Everyone who knows me well knows I have a touch of claustrophobia. Heights, wide open spaces, crowds, spiders, snakes or mice — none of these things bother me in the least. But the idea of being trapped in an enclosed space is unsettling to me. So obviously I am not fond of crowded elevators or subway cars, especially when stopped between stations or floors.  And as fate would have it, that is exactly what happened tonight. I was on my way home from seeing a play with friends.  I got into the elevator alone as there was no one else around, and pushed the button for my floor. The elevator started climbing, then abruptly started falling, fast. It jerked to a stop about two floors down from there and shook a couple of times. I nervously started pressing buttons of the closest floors to where I was trying to get the door to open. Button lights went on and off, but no movement. So I pushed the call button. The guy at the front desk answered, but then got cut off.  I called again and he answered again, this time asking me where I was.

“I’m trapped in the elevator!”, I said. “And I have to pee!”

And he said to hold on, he was calling for help. I felt warm and took off my winter coat and waited for the inevitable panic to set in. But you know what? It didn’t, really. Sure I wanted out of there and yes I did have to pee, but it wasn’t nearly as terrifying as I expected it to be. Although I wasn’t relishing the idea of pissing in the corner of the elevator (especially with the camera looking down on me), I was staying pretty calm. And then, like magic, about 10 minutes later the elevator started working again and I was able to ride to my floor and exit.

MRI / buried alive in a coffin


A couple of weeks ago I was at the doctor and told him about this ongoing shoulder pain I have been having for the past six months. After asking me to raise my arms in a circle, he concluded that I should get an MRI of my right shoulder to see what the problem was. A week later after finally getting pre-approval from my hateful health insurance company (that has denied 50% of claims in the last 6 months), I made my way to the MRI lab yesterday.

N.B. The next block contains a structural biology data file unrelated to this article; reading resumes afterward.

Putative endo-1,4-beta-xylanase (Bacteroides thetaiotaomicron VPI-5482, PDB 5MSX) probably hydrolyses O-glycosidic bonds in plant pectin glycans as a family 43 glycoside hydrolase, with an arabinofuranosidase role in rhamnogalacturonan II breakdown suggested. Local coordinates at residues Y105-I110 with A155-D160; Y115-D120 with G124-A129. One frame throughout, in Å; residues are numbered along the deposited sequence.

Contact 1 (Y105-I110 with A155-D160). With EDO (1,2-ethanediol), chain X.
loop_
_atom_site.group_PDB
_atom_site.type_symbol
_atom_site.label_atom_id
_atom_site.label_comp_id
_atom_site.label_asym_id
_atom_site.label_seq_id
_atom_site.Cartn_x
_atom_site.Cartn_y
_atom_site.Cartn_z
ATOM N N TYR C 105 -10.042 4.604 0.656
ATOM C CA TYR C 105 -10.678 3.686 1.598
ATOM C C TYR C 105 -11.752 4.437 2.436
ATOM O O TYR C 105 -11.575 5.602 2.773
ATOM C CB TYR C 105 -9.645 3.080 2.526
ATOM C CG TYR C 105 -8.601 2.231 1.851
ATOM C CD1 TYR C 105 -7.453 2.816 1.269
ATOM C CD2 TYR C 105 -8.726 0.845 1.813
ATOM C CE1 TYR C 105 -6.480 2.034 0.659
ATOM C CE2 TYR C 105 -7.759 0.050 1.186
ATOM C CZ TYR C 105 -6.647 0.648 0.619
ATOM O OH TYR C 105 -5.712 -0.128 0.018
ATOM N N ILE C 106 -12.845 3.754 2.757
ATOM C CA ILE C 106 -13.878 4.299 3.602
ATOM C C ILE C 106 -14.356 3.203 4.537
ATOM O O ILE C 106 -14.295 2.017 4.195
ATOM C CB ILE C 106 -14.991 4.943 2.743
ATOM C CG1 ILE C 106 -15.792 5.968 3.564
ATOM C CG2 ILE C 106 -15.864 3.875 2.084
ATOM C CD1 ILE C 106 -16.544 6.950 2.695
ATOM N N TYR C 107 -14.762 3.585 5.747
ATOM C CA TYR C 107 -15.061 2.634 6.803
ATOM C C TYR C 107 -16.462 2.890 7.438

I entered the building and went down to the basement where the lab was located. I didn’t notice then how appropriate it was that this place should be underground. Like a dungeon. After filling out scads of paperwork and assuring them for the umpteenth time that I was neither pregnant nor packing heat nor fitted with a secret pacemaker, they showed me to a small room where I could lock away everything remotely likely to upset the result or be destroyed by their machine. (this included keys, credit cards, metro card, cell phone and coins.)

I then made my way to the MRI room where the attendant fitted me with all manner of bracing material and strapped me to the gangplank. I asked somewhat nervously what the severely claustrophobic do in these situations and she chuckled a little and said they usually take sedatives of some sort before getting into the machine. She pushed a button that slowely began to squeeze the gangplank and me into the very small tube of the machine. I cleared my throat and asked her to pause for a minute.

“I don’t suppose you have any of those sedatives handy do you?” I asked in a slightly thin voice.

“No”, she said “Didn’t your doctor prescribe one before coming?”

Alas, I hadn’t thought to ask and he didn’t. So I focused as much as I could on the hole at the end of the tube, took a breath, and nodded for her to continue. At the moment I was almost completely inside, she informed me that this would only last for 20 or 30 minutes. Jesus, I thought, that is a long time!

Once inside and with my earplugs firmly in place, she mumbled at me via speaker from the next room that she would begin. I could hardly move and that was the way they liked it, because they need you to stay quite still to get a good reading.  All I could think is that it was very close to that scene in Kill Bill, where Uma Thurman is buried alive in a coffin, except that Uma had more room than I did. I weighed the pros and cons of crawling out/crying out, but tried to focus elsewhere and imagine that the machine gun-like sounds issuing from the device were like the reassuring swooshing of blood a baby must hear in its mother’s womb. A couple of times the technician came over the speaker to tell me that I was moving too much and I thought WTF? I am just breathing. A little nervously perhaps, but man it is tight in here and I am sweating. I don’t know how fat people get MRIs, because they sure weren’t doing so in this model. After having to redo one of the tests messed up by my selfish need for respiration, she told me that the torture session was over, and pushed the button to pull the gangplank out of the machine. After she untied me I got up, (and like those suffering from Stockholm syndrome I suppose) I thanked her, and went on my way.